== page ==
The Tigers opened the day by taking consecutive draft-eligible sophomores in Arkansas left-hander Drew Smyly (2) and UC Riverside catcher Rob Brantly (3).
Smyly has a good feel for his craft, and he can run his fastball up to the mid-90s. He also mixes in a cutter, as well as a curveball and changeup. Smyly took a medical red shirt after sustaining a stress fracture in his elbow, but has been healthy this spring, although he has encountered problems with blisters.
Brantly became a household name after starring in the Northwoods League last summer. A solid all-around catcher whose lone tool that falls below average is his power, Brantly brings a very patient approach to the plate.
After selecting Chance Ruffin on Monday, the Tigers went back to Texas to tab right-hander Cole Green in the fourth round. The right-hander tends to get lost in the shuffle on the Longhorns’ deep pitching staff, and while he isn’t overpowering, he has a solid three-pitch mix.
In the fifth round, the Tigers selected their second left-hander of the day in Alex Burgos. Hailing from the State College of Florida, Burgos ranks as one of the top junior college arms in the Sunshine State thanks to a three-pitch mix that includes an 88-91 fastball, curveball and cutter.
A Florida Southern recruit, Burgos lacks projection, but he is polished.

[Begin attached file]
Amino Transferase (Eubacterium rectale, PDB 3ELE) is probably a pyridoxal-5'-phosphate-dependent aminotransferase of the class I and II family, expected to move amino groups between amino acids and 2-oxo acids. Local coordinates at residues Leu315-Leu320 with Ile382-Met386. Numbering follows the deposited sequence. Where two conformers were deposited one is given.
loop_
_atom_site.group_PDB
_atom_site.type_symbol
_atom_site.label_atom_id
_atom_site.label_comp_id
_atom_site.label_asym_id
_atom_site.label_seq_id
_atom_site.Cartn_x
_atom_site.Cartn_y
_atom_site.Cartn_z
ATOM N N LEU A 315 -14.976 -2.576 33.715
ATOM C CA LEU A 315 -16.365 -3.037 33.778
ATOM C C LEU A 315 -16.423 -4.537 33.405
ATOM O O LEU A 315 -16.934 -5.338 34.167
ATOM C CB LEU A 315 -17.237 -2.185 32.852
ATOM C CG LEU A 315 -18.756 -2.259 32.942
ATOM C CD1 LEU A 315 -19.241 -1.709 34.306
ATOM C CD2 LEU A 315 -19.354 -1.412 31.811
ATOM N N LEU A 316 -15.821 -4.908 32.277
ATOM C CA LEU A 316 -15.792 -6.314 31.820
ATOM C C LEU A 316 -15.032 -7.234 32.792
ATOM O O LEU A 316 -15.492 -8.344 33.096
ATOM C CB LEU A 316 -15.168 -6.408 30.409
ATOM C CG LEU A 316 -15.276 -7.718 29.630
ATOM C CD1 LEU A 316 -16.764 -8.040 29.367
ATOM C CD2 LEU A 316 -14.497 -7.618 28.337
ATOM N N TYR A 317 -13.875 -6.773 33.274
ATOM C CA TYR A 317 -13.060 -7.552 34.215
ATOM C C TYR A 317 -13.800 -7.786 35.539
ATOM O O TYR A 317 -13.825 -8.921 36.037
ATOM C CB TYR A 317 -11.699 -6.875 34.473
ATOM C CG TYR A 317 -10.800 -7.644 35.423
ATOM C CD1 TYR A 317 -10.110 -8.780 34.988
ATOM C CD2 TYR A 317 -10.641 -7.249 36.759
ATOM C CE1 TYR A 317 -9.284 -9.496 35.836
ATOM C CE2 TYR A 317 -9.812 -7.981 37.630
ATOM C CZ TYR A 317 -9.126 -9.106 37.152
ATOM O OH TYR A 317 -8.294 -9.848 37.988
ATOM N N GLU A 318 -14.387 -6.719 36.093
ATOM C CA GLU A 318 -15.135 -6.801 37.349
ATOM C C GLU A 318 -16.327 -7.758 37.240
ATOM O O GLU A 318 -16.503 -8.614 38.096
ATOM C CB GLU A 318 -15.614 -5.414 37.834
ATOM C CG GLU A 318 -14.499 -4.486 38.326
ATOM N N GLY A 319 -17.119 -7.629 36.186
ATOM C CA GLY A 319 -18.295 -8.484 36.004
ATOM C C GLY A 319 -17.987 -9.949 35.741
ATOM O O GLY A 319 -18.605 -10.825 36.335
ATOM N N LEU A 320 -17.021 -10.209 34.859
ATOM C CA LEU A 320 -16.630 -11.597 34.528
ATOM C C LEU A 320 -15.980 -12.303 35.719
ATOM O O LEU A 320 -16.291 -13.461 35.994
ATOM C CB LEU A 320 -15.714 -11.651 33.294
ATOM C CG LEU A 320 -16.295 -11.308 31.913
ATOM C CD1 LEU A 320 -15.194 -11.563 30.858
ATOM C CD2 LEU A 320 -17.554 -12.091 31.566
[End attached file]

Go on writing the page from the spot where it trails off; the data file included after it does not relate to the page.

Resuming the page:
The Tigers made seasoned position players a high priority, as they selected nine of them after the fifth round.
The Tigers made TCU catcher Bryan Holaday their first senior pick of the day in the sixth round. An outstanding defensive catcher, Holaday made good progress offensively.
Cal State Fullerton second baseman Corey Jones was the Tigers’ first pick on the right side of the infield in the seventh round. After missing all of 2009 with an ankle injury, Jones earned MVP honors in the Northwoods League last summer in his return to the diamond, and he profiles as an offensive-minded second baseman.
Georgia Tech first baseman Tony Plagman was selected in the ninth round. Another senior sign, Plagman is s solid defender, and he showed his power by hitting 21 home runs this spring.
The Tigers took Tennessee outfielder P.J. Polk in the 13th round. Although he doesn’t have ideal size (5-9, 175), Polk has surprising power and runs very well.
Another draft-eligible sophomore the Tigers selected was Arkansas outfielder Collin Kuhn (15). The MOP of last weekend’s regional tournament in Fayetteville, Kuhn runs well and he also has shown some power this spring by hitting 16 home runs.
Two years after selecting Brent Wyatt, the Tigers returned to Lewis-Clark State to take senior second baseman Josh Ashenbrenner in the 18th round. In addition to playing second base, Ashenbrenner played at shortstop and third base, and he won first team All-NAIA Gold Glove honors for his work at third base.
After spurning the Indians as a 21st-round pick a year ago, Georgia Tech outfielder Jeff Rowland was taken two rounds earlier this year by the Tigers. A solid defender in center field, Rowland runs very well, but he struck out 68 times in 245 at-bats.